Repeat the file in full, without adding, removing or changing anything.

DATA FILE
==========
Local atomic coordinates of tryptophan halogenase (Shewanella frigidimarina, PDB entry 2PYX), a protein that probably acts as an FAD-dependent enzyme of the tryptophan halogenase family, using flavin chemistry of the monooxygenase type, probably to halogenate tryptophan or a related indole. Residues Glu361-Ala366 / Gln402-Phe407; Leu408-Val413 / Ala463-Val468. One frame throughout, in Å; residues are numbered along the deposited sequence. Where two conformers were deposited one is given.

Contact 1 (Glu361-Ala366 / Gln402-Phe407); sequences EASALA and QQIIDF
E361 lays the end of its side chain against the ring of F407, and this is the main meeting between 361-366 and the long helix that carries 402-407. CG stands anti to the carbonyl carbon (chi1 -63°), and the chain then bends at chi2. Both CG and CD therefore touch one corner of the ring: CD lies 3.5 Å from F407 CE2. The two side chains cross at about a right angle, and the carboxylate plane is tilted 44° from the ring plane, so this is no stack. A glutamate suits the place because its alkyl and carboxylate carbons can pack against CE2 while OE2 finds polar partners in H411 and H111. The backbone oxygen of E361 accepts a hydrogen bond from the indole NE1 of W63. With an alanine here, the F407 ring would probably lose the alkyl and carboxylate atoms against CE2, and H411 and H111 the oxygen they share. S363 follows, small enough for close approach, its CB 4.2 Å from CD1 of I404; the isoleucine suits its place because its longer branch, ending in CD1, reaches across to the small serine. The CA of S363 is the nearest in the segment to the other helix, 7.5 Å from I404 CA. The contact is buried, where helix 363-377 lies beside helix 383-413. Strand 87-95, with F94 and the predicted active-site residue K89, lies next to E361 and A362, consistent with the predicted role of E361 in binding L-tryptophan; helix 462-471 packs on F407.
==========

Local atomic coordinates of tryptophan halogenase (Shewanella frigidimarina, PDB entry 2PYX), a protein that probably acts as an FAD-dependent enzyme of the tryptophan halogenase family, using flavin chemistry of the monooxygenase type, probably to halogenate tryptophan or a related indole. Residues Glu361-Ala366 / Gln402-Phe407; Leu408-Val413 / Ala463-Val468. One frame throughout, in Å; residues are numbered along the deposited sequence. Where two conformers were deposited one is given.

Contact 1 (Glu361-Ala366 / Gln402-Phe407); sequences EASALA and QQIIDF
E361 lays the end of its side chain against the ring of F407, and this is the main meeting between 361-366 and the long helix that carries 402-407. CG stands anti to the carbonyl carbon (chi1 -63°), and the chain then bends at chi2. Both CG and CD therefore touch one corner of the ring: CD lies 3.5 Å from F407 CE2. The two side chains cross at about a right angle, and the carboxylate plane is tilted 44° from the ring plane, so this is no stack. A glutamate suits the place because its alkyl and carboxylate carbons can pack against CE2 while OE2 finds polar partners in H411 and H111. The backbone oxygen of E361 accepts a hydrogen bond from the indole NE1 of W63. With an alanine here, the F407 ring would probably lose the alkyl and carboxylate atoms against CE2, and H411 and H111 the oxygen they share. S363 follows, small enough for close approach, its CB 4.2 Å from CD1 of I404; the isoleucine suits its place because its longer branch, ending in CD1, reaches across to the small serine. The CA of S363 is the nearest in the segment to the other helix, 7.5 Å from I404 CA. The contact is buried, where helix 363-377 lies beside helix 383-413. Strand 87-95, with F94 and the predicted active-site residue K89, lies next to E361 and A362, consistent with the predicted role of E361 in binding L-tryptophan; helix 462-471 packs on F407.